And that was growing because banks at the time were under duress from the regulators not to expand the risk, to restrain their risk taking. So even though the regulators wanted them to provide services to this population, the banks didn’t see a way to meet those regulatory demands. And what we saw was a market response in the form of fintechs. The early stage fintech companies on the lending side were really going after this market. And with the premise that technology and big data could help solve it.
I’m not here to opine on that. But in helping companies in that sphere, and in particular, taking them through state and federal audits of first impression, I quickly saw that I was looking at the flip side of the same problem. Just as banks didn’t have visibility on what those small companies were doing, how they were handling their activities – small companies that work closely with banks that handle high-risk, highly-regulated financial activities didn’t really have the wherewithal to understand what we call the “3 Rs”: the rules, the risks, the responsibilities that are associated with their activities. And they, in general, weren’t able to provide the most basic, first-level documents and information that the banks and the regulators depend on as a way to assess their responsibility.
And those are their policy documents, their internal audit reports, their checklists, et cetera. And what I quickly saw was that the blame really lay at the feet of my industry, which was the expertise. But the laws are so complicated and so voluminous and so Byzantine that it required expertise to translate them into actionable concrete steps for companies. And small companies just didn’t have access to that expertise even if they thought they needed it.
And the banks were still reliant on manual experts to do this risk management. And in a digital banking era, this was just not possible to scale across such geographical distances to maintain an ongoing oversight and support and assessment the way the law requires. And the way that their own risk management really requires.
Roland Siebelink: So, what you were saying is really that the expertise industry had been optimized to evermore complication that maybe big banks could afford to translate but that’s really excluded small businesses that didn’t have their own councils or other experts on staff?
Trevor Lain: Absolutely. And the banks were exposed because they were working with these small companies. So while the activities that shifted to the small company side, the risk really remained with the banks.
Roland Siebelink: And how does that then translate and who do you consider your core customer, if you will? Is it primarily targeting those SMBs or are you trying to really serve the bank by targeting those SMBs? Or how does that work in your mind?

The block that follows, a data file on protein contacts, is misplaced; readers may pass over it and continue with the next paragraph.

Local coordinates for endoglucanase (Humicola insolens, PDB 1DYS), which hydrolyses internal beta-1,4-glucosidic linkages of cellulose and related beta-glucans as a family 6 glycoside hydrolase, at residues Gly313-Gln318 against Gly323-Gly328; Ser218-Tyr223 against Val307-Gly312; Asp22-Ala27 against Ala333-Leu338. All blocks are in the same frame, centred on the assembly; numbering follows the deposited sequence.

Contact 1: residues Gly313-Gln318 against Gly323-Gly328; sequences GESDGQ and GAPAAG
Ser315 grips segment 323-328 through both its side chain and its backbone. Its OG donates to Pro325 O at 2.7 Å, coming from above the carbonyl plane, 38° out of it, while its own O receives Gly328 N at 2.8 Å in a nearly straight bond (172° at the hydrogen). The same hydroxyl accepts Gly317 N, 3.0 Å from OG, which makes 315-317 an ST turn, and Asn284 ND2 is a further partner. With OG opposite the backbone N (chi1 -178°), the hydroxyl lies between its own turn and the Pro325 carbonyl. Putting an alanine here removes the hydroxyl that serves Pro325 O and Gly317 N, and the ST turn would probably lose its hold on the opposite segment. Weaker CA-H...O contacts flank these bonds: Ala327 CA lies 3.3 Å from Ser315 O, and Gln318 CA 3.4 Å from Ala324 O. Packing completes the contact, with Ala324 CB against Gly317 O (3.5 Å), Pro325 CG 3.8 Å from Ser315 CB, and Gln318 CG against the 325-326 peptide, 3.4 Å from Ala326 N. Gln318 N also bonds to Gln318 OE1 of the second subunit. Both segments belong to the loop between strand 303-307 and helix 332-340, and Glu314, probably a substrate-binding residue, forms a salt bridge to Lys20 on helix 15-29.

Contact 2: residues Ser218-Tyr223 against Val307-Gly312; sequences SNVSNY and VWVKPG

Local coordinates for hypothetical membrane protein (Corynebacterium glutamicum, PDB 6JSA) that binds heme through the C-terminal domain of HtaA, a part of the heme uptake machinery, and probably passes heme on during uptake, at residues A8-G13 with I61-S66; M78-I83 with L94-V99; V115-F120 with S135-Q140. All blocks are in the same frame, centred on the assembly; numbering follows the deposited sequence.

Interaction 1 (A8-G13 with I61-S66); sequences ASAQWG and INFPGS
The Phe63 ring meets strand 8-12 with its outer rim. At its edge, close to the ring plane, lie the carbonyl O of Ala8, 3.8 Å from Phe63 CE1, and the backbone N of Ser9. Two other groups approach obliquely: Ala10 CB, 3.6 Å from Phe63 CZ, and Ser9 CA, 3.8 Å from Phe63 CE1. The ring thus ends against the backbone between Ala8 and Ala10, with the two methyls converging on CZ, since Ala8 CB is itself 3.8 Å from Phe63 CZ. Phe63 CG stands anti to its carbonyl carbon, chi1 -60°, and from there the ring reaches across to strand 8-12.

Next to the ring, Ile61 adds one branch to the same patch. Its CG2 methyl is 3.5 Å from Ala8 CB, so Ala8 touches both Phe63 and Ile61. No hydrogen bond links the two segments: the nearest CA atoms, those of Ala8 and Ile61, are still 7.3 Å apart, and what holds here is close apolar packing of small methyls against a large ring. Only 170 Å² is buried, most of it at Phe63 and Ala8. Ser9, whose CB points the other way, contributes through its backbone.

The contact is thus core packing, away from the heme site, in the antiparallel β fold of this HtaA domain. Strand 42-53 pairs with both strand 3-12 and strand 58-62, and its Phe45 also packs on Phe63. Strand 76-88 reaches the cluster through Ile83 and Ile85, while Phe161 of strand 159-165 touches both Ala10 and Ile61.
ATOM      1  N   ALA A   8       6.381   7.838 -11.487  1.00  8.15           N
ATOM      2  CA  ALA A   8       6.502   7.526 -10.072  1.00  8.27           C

Trevor Lain: Sure. Our customer is the bank.
Roland Siebelink: Yep. Okay. Got it.
Trevor Lain: They want to assess and wants to support their small company customers, vendors, and partners. So SMBs. SMBs, we’re talking anywhere upwards of 3000 people in a business. Ninety-Nine percent of all businesses, not even including the large gig economy, which is.
Roland Siebelink: Yeah, yeah. Whole different ball game, right?
Trevor Lain: Yes. And so the small companies certainly benefit. You know, we’re solving this two-sided information problem through automation. And one of the purposes and our goals is to empower SMBs with the knowledge and the documents they need foundationally to attain the level of security and compliance that is appropriate to their activities.
Roland Siebelink: So, this is one of your core competences, if you will, simplification, boiling it down to essentials. What do you do? Like what is your magic? Your secret sauce, if you will, to make that a more attractive business proposition for the banks and for their SMBs than a traditional way of doing things?
Trevor Lain: Absolutely. So, our secret sauce is a set of algorithms that we created that can take any area of law or risk, reverse engineer it, and then develop self-diagnostic modules. Similar to TurboTax that can take any small, medium business through a dynamic experience of question and answers, gain an understanding what they’re doing, what do they think about it, what’s their level of understanding of the rules, risks, and responsibilities, and what are their intentions.
After that information, analyze it, provide to them the information, the documents they need. So, determine which rules, responsibilities, and risks apply based on what they say they’re doing and their intensions. Determine where their gaps are and then provide them with very clear gap analysis, action plan, policy documents, and all the rest, and instructions so that they have the information that they foundationally need. At the same time, extract information that is relevant to the banks’ risk analysis and then analyze that and present that to the banks in a dashboard framework so that finally they have for the first time ever, overview across the network as to what’s going on, where the vulnerabilities are, so they can manage that risk in a much more proactive, targeted, and scalable, and ultimately routine way than they’re currently able to do it.
Roland Siebelink: Did it take you a long time to get to that clear understanding of who to target within those banks, within those enterprises?
Trevor Lain: It did, although it was really a function of the product-market fit. So, we emerged understanding that this capability was needed. What we didn’t have originally was knowing where our target customer really felt the need. Our capabilities are so broad base, but we needed to learn where is the market interest right now for these capabilities. And, you know, first we had to demonstrate that what we were proposing was possible. And then take it into the market.
And if you’re working with such large institutions as we’re targeting, there’s a challenge just in having these conversations and doing that market and assessment and really assessing one’s suppositions and assumptions in the beginning. So that took some time and getting the right partners that could make those introductions for us. That was really when we were developing our channel departments.